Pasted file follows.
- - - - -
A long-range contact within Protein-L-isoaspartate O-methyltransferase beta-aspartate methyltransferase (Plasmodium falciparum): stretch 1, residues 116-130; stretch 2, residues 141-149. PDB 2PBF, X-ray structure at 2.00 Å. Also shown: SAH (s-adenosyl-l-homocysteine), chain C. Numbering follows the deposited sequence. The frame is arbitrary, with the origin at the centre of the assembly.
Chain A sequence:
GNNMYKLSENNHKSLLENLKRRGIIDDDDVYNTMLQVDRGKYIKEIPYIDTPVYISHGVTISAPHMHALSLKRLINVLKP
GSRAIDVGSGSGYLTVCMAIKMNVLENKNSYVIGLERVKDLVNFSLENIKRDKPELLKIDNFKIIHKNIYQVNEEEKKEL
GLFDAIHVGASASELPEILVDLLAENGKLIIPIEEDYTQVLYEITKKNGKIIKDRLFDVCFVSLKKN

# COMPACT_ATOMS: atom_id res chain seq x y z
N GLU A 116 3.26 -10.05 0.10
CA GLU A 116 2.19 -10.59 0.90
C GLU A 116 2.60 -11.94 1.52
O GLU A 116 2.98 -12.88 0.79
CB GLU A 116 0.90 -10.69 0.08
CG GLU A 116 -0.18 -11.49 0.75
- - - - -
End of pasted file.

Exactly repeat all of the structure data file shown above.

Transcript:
A long-range contact within Protein-L-isoaspartate O-methyltransferase beta-aspartate methyltransferase (Plasmodium falciparum): stretch 1, residues 116-130; stretch 2, residues 141-149. PDB 2PBF, X-ray structure at 2.00 Å. Also shown: SAH (s-adenosyl-l-homocysteine), chain C. Numbering follows the deposited sequence. The frame is arbitrary, with the origin at the centre of the assembly.
Chain A sequence:
GNNMYKLSENNHKSLLENLKRRGIIDDDDVYNTMLQVDRGKYIKEIPYIDTPVYISHGVTISAPHMHALSLKRLINVLKP
GSRAIDVGSGSGYLTVCMAIKMNVLENKNSYVIGLERVKDLVNFSLENIKRDKPELLKIDNFKIIHKNIYQVNEEEKKEL
GLFDAIHVGASASELPEILVDLLAENGKLIIPIEEDYTQVLYEITKKNGKIIKDRLFDVCFVSLKKN

# COMPACT_ATOMS: atom_id res chain seq x y z
N GLU A 116 3.26 -10.05 0.10
CA GLU A 116 2.19 -10.59 0.90
C GLU A 116 2.60 -11.94 1.52
O GLU A 116 2.98 -12.88 0.79
CB GLU A 116 0.90 -10.69 0.08
CG GLU A 116 -0.18 -11.49 0.75